Tips for returning to work after maternity leave

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For most working moms, returning from maternity leave is one of the most stressful parts of entering motherhood, with the exception of labor and delivery of course. Here is some advice I learned from mothers before me who had a lot to say about returning from maternity leave.

Lower your expectations as a working mom

Every mother I talked to told to me lower my expectations when returning from maternity leave. Yet, when I asked which expectations I should lower, no one could articulate what they meant. It didn’t take me long to understand what this meant for me. And that’s just it, your expectations are different from another mother’s expectations. You will know when the time comes what expectations you need to lower when returning from maternity leave. When life feels frustrating, out of control, or not “the way it used to be”…lower your expectations. Find the new normal that is realistically aligned with motherhood.

Don’t drop the glass balls

When returning from maternity leave, drop the plastic balls – not the glass balls. In case you haven’t heard this analogy before, here’s the breakdown. Glass balls are the things that absolutely can’t be dropped – preparing for your presentation with your skip level, taking care of yourself, being mentally present with your children during bedtime, and nurturing your relationship with your spouse. Plastic balls are the things that don’t really matter – staying in touch with a distant friend you’ve lost a connection with, remembering to donate to a neighbor’s fundraiser, trying to cook a healthy meal from scratch on your busiest week of the month and sending a link to someone (again) who won’t bookmark its location and uses you as a human search engine. If you can, don’t pick up the plastic ones to begin with and you’ll save yourself the stress of disappointment.

Plan to start mid-week when returning from maternity leave

A friend shared this with me and I think it’s brilliant. If possible, when returning to work from maternity leave, plan to start on a Wednesday. Here’s why: you only have to make it for 3 days and then you get a break on the weekend. It’s a way to ease back into working if your employer doesn’t offer a ramp start (ie working half days for 2 weeks before going back full time). By Wednesday, it’s slower. So, you’re not getting bombarded with a lot of emails, projects, and meetings. The first few weeks back can be hard for some people. Starting on a Wednesday allows you to get that break earlier than if you returned to work after maternity leave on a Monday.

Plan easy meals when returning from maternity leave

Plan to order take out or buy prepackaged meals for the first few weeks. Regardless if you like to cook, don’t usually cook, can’t cook, or prefer to eat at home, do your family a favor and have meals prepared for those first two weeks back. This will allow you to focus on what’s most important – self care, rest, and reuniting with your baby after being away all day.

Schedule pumping & childcare commutes on your calendar now

I once read that if you don’t manage your calendar, someone else will. Before returning from maternity leave, block times in your calendar for pumping and buffers for drop offs and pickups. Do this in the weeks prior to returning so that your calendar isn’t booked before you even return from maternity leave. Even if you plan to work from home with a nanny and you don’t need to worry about finding a room to pump, give yourself a buffer for both of those.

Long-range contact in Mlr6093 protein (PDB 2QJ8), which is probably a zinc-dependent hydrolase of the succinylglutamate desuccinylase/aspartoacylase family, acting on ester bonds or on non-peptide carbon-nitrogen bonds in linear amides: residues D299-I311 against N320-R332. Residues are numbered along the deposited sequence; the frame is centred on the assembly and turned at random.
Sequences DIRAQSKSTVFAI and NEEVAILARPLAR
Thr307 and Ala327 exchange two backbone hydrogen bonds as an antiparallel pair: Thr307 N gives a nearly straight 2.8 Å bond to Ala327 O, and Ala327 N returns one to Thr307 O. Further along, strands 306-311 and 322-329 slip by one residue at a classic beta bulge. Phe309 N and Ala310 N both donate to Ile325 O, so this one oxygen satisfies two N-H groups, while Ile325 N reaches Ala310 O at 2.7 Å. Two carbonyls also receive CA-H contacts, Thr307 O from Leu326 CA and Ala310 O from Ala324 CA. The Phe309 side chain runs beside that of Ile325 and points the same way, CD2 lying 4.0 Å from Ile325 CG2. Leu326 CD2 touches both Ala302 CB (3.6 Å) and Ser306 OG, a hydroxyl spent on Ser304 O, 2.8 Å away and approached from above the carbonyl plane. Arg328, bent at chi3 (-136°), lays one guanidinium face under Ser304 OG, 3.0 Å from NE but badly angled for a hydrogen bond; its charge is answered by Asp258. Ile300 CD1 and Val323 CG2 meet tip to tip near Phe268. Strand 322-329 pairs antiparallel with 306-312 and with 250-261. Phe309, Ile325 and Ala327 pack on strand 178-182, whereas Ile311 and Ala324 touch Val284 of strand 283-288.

Plan a trip 3 months after you go back to work

A friend once told me that before returning to work from maternity leave, she planed an extended weekend trip somewhere nearby. She did this to remind herself why she worked – to be able to afford special experiences for your family. I would also suggest planning a really nice date night with your partner. Get a sitter, find a fun restaurant, and go out. While you may not be able to do these things frequently, it’s a nice reminder of why you work.

 Read Fair Play before returning from maternity leave

I think it should be required reading for every family that both partners read Fair Play before having a baby. Eve Rodsky’s book helped us start to divide up our household chores in a more efficient way. Even in the best of partnerships, I believe the woman ends up carrying a larger mental load in addition to the physical burden, of motherhood. This book lays out a methodology that helps couples divide the chores fairly with the conception, planning, and execution for each task. There’s a card game that you “play” to go through everything together. I do recommend reading the book before returning from maternity leave since it walks through all of the various scenarios, misconceptions, and push back you might have toward the process.

Outsource as much as you can afford to do

While everyone’s economic opportunities are different, outsourcing becomes crucial when returning from maternity leave. It’s impossible to do it all. In our house, we have a full time nanny for the work days, a nanny who comes for a couple of hours once a week to give us a break, a house cleaner, a yard team, and we pay for assistance with a variety of chores around the house. We budget for take out once or twice a week. And, at one point, we had a meal delivery service that sent us dinners three times a week. If you’re looking for a way to do this economically, do a meal swap with a family once a week. Each family cooks enough for two families and drops it off to the other family so that each household gets “one night off” a week from cooking. This is great for neighbors. You can do the same for childcare. Have one parent stay over at someone’s house after bedtime so the other couple can go out. Or, do a drop off between families for the kids to play together. It’s impossible to do it all, especially after returning from maternity leave.